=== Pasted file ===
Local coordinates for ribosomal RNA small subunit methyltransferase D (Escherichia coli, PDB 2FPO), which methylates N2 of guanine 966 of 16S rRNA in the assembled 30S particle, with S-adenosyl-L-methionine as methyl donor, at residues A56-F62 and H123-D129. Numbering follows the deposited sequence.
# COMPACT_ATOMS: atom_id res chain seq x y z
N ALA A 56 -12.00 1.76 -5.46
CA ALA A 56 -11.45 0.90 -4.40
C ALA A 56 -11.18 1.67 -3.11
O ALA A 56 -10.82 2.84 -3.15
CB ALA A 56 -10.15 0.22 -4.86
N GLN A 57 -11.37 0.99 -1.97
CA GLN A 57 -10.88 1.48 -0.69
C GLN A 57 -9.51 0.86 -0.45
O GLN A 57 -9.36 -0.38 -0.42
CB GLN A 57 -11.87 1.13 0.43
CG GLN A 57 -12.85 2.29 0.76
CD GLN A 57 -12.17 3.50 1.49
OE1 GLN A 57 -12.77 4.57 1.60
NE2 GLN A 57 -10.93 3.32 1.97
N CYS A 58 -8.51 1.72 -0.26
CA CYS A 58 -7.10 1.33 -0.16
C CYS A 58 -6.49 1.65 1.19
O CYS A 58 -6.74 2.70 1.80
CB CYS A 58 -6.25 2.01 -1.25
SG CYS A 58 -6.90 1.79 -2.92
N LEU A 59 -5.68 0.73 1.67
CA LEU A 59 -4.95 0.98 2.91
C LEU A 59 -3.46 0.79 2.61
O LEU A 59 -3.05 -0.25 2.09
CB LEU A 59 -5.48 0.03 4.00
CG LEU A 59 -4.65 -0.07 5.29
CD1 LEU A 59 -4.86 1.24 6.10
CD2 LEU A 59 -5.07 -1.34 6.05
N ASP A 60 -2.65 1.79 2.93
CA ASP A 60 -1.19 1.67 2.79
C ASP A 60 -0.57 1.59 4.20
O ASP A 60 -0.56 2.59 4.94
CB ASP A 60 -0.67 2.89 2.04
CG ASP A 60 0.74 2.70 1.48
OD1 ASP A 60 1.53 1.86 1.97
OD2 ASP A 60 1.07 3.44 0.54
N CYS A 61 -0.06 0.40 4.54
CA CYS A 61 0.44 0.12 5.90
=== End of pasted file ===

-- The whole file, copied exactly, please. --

Local coordinates for ribosomal RNA small subunit methyltransferase D (Escherichia coli, PDB 2FPO), which methylates N2 of guanine 966 of 16S rRNA in the assembled 30S particle, with S-adenosyl-L-methionine as methyl donor, at residues A56-F62 and H123-D129. Numbering follows the deposited sequence.
# COMPACT_ATOMS: atom_id res chain seq x y z
N ALA A 56 -12.00 1.76 -5.46
CA ALA A 56 -11.45 0.90 -4.40
C ALA A 56 -11.18 1.67 -3.11
O ALA A 56 -10.82 2.84 -3.15
CB ALA A 56 -10.15 0.22 -4.86
N GLN A 57 -11.37 0.99 -1.97
CA GLN A 57 -10.88 1.48 -0.69
C GLN A 57 -9.51 0.86 -0.45
O GLN A 57 -9.36 -0.38 -0.42
CB GLN A 57 -11.87 1.13 0.43
CG GLN A 57 -12.85 2.29 0.76
CD GLN A 57 -12.17 3.50 1.49
OE1 GLN A 57 -12.77 4.57 1.60
NE2 GLN A 57 -10.93 3.32 1.97
N CYS A 58 -8.51 1.72 -0.26
CA CYS A 58 -7.10 1.33 -0.16
C CYS A 58 -6.49 1.65 1.19
O CYS A 58 -6.74 2.70 1.80
CB CYS A 58 -6.25 2.01 -1.25
SG CYS A 58 -6.90 1.79 -2.92
N LEU A 59 -5.68 0.73 1.67
CA LEU A 59 -4.95 0.98 2.91
C LEU A 59 -3.46 0.79 2.61
O LEU A 59 -3.05 -0.25 2.09
CB LEU A 59 -5.48 0.03 4.00
CG LEU A 59 -4.65 -0.07 5.29
CD1 LEU A 59 -4.86 1.24 6.10
CD2 LEU A 59 -5.07 -1.34 6.05
N ASP A 60 -2.65 1.79 2.93
CA ASP A 60 -1.19 1.67 2.79
C ASP A 60 -0.57 1.59 4.20
O ASP A 60 -0.56 2.59 4.94
CB ASP A 60 -0.67 2.89 2.04
CG ASP A 60 0.74 2.70 1.48
OD1 ASP A 60 1.53 1.86 1.97
OD2 ASP A 60 1.07 3.44 0.54
N CYS A 61 -0.06 0.40 4.54
CA CYS A 61 0.44 0.12 5.90